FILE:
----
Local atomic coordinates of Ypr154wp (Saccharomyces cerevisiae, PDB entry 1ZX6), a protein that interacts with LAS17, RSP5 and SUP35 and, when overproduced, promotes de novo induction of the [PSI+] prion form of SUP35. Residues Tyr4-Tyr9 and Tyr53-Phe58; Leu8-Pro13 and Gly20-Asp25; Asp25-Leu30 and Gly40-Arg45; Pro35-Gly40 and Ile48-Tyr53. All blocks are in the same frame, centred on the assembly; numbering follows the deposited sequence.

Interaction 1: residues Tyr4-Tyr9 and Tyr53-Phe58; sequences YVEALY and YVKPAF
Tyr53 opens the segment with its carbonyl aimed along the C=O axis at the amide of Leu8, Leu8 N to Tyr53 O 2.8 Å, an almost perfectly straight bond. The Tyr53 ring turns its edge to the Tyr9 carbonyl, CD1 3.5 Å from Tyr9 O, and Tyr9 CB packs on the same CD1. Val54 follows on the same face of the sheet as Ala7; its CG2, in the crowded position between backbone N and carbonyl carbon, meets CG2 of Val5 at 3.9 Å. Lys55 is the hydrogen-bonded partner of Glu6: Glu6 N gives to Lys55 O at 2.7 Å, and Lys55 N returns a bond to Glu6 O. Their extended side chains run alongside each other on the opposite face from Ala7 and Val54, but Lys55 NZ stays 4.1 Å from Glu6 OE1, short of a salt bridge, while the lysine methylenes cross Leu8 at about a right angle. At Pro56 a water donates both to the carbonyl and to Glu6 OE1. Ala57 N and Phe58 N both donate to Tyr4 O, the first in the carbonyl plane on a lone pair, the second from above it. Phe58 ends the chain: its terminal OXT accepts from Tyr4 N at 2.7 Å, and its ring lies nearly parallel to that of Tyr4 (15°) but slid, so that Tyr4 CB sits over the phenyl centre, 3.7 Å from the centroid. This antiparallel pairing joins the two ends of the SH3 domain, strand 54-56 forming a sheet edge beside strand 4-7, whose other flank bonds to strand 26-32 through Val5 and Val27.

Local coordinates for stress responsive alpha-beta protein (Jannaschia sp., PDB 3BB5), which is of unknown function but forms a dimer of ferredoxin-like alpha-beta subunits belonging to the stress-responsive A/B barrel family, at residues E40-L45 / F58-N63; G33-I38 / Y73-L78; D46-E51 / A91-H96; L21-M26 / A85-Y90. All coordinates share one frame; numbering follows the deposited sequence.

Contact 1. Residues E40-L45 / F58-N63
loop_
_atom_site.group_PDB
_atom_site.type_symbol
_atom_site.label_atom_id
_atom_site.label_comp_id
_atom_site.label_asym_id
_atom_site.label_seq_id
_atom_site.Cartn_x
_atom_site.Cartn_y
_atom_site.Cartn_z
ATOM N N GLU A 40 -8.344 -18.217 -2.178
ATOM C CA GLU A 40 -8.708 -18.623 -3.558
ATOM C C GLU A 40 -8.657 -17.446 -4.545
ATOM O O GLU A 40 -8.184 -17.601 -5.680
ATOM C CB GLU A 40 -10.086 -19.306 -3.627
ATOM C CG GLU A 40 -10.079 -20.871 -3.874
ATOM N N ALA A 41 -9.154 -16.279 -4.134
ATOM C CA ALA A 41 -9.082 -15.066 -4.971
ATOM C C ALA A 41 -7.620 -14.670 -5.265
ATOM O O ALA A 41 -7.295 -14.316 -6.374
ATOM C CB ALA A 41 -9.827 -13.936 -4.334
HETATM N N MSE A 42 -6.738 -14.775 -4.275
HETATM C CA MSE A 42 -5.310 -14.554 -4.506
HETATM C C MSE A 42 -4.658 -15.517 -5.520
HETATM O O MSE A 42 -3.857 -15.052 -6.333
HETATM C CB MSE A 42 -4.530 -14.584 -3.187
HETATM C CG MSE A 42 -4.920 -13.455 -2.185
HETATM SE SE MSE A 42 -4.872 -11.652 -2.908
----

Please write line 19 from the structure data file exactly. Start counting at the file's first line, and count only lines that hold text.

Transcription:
ATOM O O GLU A 40 -8.184 -17.601 -5.680